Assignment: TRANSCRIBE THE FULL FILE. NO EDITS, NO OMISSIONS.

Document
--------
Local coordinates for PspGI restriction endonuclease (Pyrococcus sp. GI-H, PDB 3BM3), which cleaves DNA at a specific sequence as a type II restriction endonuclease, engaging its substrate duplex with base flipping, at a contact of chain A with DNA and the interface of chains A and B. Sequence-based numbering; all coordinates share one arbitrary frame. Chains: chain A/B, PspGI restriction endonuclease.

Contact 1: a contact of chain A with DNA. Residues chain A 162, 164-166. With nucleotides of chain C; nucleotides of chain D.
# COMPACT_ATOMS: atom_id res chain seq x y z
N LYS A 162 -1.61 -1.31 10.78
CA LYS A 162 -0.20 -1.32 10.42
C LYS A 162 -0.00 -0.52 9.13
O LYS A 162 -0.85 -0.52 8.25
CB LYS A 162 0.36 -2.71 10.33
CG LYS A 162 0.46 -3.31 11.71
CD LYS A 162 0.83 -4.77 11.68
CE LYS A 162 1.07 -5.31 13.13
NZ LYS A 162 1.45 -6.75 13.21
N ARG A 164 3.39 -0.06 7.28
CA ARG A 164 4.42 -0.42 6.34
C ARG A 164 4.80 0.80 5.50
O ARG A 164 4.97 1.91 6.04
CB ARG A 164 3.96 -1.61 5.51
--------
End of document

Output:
Local coordinates for PspGI restriction endonuclease (Pyrococcus sp. GI-H, PDB 3BM3), which cleaves DNA at a specific sequence as a type II restriction endonuclease, engaging its substrate duplex with base flipping, at a contact of chain A with DNA and the interface of chains A and B. Sequence-based numbering; all coordinates share one arbitrary frame. Chains: chain A/B, PspGI restriction endonuclease.

Contact 1: a contact of chain A with DNA. Residues chain A 162, 164-166. With nucleotides of chain C; nucleotides of chain D.
# COMPACT_ATOMS: atom_id res chain seq x y z
N LYS A 162 -1.61 -1.31 10.78
CA LYS A 162 -0.20 -1.32 10.42
C LYS A 162 -0.00 -0.52 9.13
O LYS A 162 -0.85 -0.52 8.25
CB LYS A 162 0.36 -2.71 10.33
CG LYS A 162 0.46 -3.31 11.71
CD LYS A 162 0.83 -4.77 11.68
CE LYS A 162 1.07 -5.31 13.13
NZ LYS A 162 1.45 -6.75 13.21
N ARG A 164 3.39 -0.06 7.28
CA ARG A 164 4.42 -0.42 6.34
C ARG A 164 4.80 0.80 5.50
O ARG A 164 4.97 1.91 6.04
CB ARG A 164 3.96 -1.61 5.51